Person leaning against wall and struggling with dry drunk syndrome

What Is Being Dry Drunk?

Recovering from alcohol use disorder (AUD) or another form of problematic drinking can be a long road. Some assume that once a person addicted to alcohol is no longer drinking, the problem has been solved. Sadly, this is often not the case since addiction is as much a psychological condition as a physical one. The good news is that it is possible to overcome longer-lasting issues with adequate support. One example of such a persistent concern is dry drunk syndrome. But what is the meaning of “dry drunk”? This syndrome can appear in those who’ve quit drinking but are still struggling internally.

Suppose you’re looking for an alcohol detox treatment center or other recovery services in Wrightsville, PA. In that case, contact Recovery Ranch PA at 717.969.9126, and we look forward to helping you or your loved one move toward lasting recovery.  

What’s the Meaning of “Dry Drunk”?

Some signs of being “dry drunk” or struggling with dry drunk syndrome include: 

  • Negativity and irritability about recovery
  • Fear of relapsing
  • Strong self-involvement
  • Seeing one’s past as a drinker through rose-colored glasses
  • Resenting family or friends
  • Mood symptoms like anxiety or depression
  • Experiencing jealousy toward those who are not living with addiction
  • Substituting alcohol addiction with addiction to another substance or behavior, such as food or sex
  • Relationship difficulties with those closest to one

The definition of “dry drunk” refers to a person who has quit drinking continuing to display problematic viewpoints and actions they held while misusing alcohol. It’s generally understood that the reason for this persistence of symptoms in the absence of alcohol indicates unaddressed emotional or psychological issues. 

How Does Dry Drunk Syndrome Treatment Work?

Dry drunk syndrome is prevalent among those who’ve quit drinking on their own. It also frequently shows up among people who had received some professional treatment but left before it was complete. It thus makes perfect sense that bringing in a professional can help resolve the lingering alcohol-related issues.

The fact is that problematic drinking, or any drug use for that matter, seldom exists in a void. Instead, most people misuse alcohol or other drugs to cope with other issues. For example, they might live with unresolved trauma, extreme life stressors, or an undiagnosed mental health condition. Therefore, getting adequate psychological support is crucial in addressing dry drunk syndrome.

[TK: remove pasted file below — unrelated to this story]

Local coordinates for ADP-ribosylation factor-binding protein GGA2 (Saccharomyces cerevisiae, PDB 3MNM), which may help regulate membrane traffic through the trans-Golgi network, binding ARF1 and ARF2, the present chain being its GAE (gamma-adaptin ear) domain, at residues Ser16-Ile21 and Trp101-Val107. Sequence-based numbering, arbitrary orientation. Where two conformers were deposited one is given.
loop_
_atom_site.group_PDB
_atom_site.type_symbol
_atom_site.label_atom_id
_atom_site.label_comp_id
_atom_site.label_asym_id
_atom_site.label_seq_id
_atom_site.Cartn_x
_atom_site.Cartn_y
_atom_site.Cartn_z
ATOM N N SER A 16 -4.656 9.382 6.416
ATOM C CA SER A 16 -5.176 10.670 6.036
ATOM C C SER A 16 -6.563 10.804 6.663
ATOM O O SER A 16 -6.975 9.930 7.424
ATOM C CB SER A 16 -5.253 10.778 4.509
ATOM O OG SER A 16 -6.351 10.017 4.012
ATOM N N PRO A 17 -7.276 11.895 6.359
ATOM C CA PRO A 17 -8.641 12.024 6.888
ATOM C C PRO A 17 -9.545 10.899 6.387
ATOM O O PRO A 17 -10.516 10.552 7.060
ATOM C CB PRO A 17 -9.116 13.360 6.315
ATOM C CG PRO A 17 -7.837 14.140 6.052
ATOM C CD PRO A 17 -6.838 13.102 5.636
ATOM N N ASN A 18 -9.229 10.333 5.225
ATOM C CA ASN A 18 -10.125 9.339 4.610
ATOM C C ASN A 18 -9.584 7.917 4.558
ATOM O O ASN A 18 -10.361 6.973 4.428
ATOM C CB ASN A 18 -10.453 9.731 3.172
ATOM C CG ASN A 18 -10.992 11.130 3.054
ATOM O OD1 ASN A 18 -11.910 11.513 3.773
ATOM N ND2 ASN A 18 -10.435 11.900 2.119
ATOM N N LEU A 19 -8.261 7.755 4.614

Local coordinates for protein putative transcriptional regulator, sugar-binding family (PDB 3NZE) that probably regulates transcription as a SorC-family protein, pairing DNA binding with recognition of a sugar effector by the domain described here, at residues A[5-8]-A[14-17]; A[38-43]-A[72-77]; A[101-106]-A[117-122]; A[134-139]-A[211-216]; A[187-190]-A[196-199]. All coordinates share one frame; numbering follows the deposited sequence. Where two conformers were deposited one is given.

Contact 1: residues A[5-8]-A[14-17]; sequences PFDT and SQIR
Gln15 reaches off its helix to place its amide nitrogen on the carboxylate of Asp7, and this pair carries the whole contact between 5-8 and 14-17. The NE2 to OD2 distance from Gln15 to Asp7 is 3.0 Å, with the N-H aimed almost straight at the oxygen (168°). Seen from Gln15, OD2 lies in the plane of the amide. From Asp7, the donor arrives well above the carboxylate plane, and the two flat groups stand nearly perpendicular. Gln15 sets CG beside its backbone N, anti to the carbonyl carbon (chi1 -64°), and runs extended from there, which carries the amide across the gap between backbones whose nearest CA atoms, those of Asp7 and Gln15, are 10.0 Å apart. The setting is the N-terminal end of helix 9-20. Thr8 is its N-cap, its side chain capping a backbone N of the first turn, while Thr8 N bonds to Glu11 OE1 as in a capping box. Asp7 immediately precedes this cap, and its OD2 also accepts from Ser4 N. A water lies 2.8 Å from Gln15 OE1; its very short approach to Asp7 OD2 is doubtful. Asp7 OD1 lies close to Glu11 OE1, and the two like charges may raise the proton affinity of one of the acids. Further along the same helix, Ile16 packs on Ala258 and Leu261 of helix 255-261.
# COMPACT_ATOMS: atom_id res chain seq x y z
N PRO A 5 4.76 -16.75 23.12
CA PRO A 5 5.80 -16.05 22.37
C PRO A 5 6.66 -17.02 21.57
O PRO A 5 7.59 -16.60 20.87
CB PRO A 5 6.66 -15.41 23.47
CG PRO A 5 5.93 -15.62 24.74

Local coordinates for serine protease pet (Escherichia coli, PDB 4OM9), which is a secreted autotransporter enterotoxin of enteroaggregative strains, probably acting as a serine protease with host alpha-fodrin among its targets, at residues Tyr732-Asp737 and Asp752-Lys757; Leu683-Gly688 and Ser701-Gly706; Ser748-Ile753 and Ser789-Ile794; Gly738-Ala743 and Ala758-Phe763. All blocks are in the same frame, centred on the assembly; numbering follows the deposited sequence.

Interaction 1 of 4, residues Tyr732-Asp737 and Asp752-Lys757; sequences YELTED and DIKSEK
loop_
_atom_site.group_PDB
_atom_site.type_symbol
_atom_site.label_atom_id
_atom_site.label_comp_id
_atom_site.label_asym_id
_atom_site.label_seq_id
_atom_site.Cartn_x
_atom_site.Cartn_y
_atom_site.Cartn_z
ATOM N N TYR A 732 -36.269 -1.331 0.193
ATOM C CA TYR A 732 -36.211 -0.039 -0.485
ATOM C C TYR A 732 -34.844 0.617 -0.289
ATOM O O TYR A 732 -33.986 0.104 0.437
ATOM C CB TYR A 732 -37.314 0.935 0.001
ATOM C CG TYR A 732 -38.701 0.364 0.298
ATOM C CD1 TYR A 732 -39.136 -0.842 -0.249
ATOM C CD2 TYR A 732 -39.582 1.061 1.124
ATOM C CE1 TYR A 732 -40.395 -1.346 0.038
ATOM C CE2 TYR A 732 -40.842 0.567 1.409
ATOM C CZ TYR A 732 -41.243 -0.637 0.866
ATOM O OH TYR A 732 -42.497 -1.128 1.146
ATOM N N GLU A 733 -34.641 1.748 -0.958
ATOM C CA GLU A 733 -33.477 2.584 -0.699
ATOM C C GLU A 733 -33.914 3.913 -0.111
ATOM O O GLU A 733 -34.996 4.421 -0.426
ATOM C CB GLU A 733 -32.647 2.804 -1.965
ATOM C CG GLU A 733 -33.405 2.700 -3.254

Individual therapy can prove very effective for many patients, mainly when it includes a cognitive-behavioral component. This style of therapy helps patients learn to replace negative self-beliefs with more positive ones and develop healthy coping strategies for dealing with life stress and other triggers. 

A good therapist can also look for any underlying mental health concerns like major depression, post-traumatic stress disorder (PTSD), or a personality disorder that may have contributed to the patient’s substance abuse in the first place. Specialized treatment or medication may also be helpful if such a diagnosis is found. For instance, people with major depression may benefit from antidepressants. 

Committing to a peer support group can also be very helpful in treating dry drunk syndrome. Twelve-step programs like the classic Alcoholics Anonymous (AA) can help patients take stock of their lives and the role substance abuse has played. They can also help patients work toward forgiveness for themselves and others and reinvest in a higher purpose. Finally, 12-step-related and other support groups build community, accountability, and long-lasting networks for sober support. 

Learn More About Dry Drunk Syndrome and Get Help in Pennsylvania at Recovery Ranch PA

If you or a loved one has quit drinking but is still struggling with symptoms similar to those experienced when alcohol use was present, know that you’re not alone. Recovering from AUD is a complex process, and many others face similar ongoing challenges. There’s no need to struggle alone. If you’d like more information on treatment, contact Recovery Ranch PA today at 717.969.9126 or reach out to us online. 

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